Pakistan is making concessions to religious extremists. What’s the cost?

ISLAMABAD — In the past 10 days, two dramatic events — the government’s capitulation to a violent protest by radical Muslims and the release from house arrest of an anti-India militia leader — have crystallized the sway that hard line Muslim groups increasingly hold in Pakistan, a nuclear-armed state whose military leaders claim to be fighting extremist violence.

The freeing of Hafiz Saeed, a Islamist cleric accused of masterminding a deadly rampage in Mumbai nine years ago, came as no surprise. Although denounced as a terrorist by the United Nations and the United States, Saeed enjoys a large following in Pakistan as a fiery champion of Muslim rights in Kashmir, the disputed border region with India. He has been repeatedly detained and released by the courts, a sign of Pakistan’s often-contradictory efforts to secure both domestic Muslim loyalty and international support.

In contrast, the chaotic scenes in late November of angry Muslim demonstrators throwing stones at police near the capital, then rising up across the country to protest a minor change in an electoral law, shocked the nation and raised the specter of mass religious unrest — a permanent worry in an impoverished nation of 207 million, 95 percent of whom are Muslim, most from the same Sunni branch as the protesters.

But the quick resolution of the problem also raised worrisome questions about the long-term capability of the Pakistani government, a fragile democracy whose prime minister was recently ousted, to push back against religious extremism and the risks of bringing in the powerful military to settle civilian disputes.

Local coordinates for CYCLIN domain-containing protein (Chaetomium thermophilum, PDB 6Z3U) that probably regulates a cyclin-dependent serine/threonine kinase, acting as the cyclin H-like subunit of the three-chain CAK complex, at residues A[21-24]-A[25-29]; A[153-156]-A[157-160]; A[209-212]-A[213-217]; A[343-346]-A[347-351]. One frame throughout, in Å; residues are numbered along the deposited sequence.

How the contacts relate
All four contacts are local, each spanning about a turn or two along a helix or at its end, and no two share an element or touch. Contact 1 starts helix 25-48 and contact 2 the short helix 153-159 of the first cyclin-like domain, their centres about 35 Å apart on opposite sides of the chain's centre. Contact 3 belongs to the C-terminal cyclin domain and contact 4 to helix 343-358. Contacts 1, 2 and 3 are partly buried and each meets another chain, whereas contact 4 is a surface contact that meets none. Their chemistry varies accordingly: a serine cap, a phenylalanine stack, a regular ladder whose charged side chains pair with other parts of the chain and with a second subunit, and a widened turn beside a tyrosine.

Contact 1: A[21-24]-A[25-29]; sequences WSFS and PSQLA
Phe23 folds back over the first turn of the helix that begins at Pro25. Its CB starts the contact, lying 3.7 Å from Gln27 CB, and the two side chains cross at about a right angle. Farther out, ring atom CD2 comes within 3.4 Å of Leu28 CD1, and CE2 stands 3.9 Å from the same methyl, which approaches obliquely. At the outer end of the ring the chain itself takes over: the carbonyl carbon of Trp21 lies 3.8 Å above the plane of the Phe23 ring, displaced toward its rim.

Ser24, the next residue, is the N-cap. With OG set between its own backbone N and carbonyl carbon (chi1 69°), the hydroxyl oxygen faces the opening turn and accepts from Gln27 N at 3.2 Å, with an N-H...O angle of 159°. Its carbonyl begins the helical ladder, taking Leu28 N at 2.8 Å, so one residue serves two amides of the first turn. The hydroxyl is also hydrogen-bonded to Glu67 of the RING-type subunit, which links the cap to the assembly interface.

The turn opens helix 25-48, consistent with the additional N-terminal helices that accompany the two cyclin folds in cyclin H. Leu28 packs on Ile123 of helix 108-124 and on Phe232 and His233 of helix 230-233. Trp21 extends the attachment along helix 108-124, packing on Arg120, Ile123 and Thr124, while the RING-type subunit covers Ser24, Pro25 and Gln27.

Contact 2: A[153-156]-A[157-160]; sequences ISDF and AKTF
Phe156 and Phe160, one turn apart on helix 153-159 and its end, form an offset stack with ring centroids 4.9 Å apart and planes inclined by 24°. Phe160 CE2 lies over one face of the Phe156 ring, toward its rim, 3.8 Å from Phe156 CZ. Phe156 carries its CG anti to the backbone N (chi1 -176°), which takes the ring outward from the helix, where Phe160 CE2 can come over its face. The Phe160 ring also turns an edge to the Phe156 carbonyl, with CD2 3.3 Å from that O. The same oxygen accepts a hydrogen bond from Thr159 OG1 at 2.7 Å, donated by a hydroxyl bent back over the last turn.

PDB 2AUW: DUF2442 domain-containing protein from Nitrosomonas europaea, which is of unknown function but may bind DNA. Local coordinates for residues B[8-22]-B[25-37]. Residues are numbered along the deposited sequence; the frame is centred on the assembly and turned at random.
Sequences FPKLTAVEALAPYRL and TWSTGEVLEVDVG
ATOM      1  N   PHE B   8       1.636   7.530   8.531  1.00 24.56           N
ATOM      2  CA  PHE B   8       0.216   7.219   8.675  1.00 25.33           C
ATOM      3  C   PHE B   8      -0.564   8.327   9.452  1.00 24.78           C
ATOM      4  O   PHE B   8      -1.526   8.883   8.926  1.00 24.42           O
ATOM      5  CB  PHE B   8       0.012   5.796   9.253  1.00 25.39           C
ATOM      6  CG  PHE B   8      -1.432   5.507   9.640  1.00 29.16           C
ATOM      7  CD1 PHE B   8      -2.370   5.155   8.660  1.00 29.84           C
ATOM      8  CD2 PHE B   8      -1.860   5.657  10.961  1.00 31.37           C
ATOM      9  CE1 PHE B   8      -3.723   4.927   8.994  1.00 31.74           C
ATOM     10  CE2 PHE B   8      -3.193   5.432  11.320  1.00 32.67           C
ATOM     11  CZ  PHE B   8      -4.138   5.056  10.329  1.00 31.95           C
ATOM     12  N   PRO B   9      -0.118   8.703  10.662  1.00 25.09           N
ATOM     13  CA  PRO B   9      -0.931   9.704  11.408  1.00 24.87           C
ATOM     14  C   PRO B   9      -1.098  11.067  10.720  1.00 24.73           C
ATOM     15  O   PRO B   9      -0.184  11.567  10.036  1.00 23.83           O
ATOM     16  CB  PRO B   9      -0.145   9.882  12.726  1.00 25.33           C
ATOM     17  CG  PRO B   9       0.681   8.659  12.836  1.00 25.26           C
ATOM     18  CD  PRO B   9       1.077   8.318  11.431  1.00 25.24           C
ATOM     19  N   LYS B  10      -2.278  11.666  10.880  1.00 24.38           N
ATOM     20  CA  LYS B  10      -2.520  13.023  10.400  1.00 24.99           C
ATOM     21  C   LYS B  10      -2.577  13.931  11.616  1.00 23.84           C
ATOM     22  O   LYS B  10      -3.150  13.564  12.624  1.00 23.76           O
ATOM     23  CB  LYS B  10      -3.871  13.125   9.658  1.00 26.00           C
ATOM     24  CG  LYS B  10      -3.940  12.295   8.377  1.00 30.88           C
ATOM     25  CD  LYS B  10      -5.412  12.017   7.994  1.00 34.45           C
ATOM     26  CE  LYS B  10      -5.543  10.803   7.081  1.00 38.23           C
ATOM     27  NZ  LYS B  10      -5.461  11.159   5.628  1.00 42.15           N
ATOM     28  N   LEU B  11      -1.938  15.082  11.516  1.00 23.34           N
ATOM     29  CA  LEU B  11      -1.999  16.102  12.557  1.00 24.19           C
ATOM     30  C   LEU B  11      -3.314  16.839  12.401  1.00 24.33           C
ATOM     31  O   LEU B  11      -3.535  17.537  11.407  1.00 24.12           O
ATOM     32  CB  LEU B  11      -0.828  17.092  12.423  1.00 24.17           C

Saeed was released Nov. 24 after a provincial court found “insufficient evidence” to link him to the four-day Mumbai terror spree in 2008 that killed 164 people. This time, the court action came amid intense pressure from the Trump administration on Pakistan to prove it is not harboring Islamist militias. It also met with especially sharp denunciations from India, an archrival whose Hindu nationalist prime minister has developed a warm relationship with the new administration in Washington.

American officials demanded that Saeed — who was detained in January under U.S. pressure — be arrested again. The U.S. Embassy here expressed “serious concerns” over his release and charged that his now-disbanded militia, Lashkar-e-Taiba, was responsible for the deaths of “hundreds of innocent civilians” in numerous terrorist attacks. Six victims in the Mumbai bombing and shooting attack, which Indian and U.S. officials believe was carried out by Lashkar-e-Taiba commandos, were U.S. citizens.

In Pakistan, though, Saeed remains a force to be reckoned with and a political survivor who has continually reinvented his movement, changing its name and founding a charitable offshoot that helps people in emergencies. In October, after years of denouncing electoral politics, he also formed a political party, and its candidate performed better than expected in a race for parliament. After he was released, he triumphantly returned to his Friday pulpit in Lahore and demanded that his name be removed from the U.N. sanctions list.

While Saeed’s supporters were celebrating his return to the public arena, a tense drama was playing out in the capital between another religious firebrand and government security forces. The confrontation that erupted early on Nov. 25 quickly escalated into a nationwide protest surge and ended 24 hours later in triumph for the protesters and embarrassment for the government, which accepted virtually all of their demands.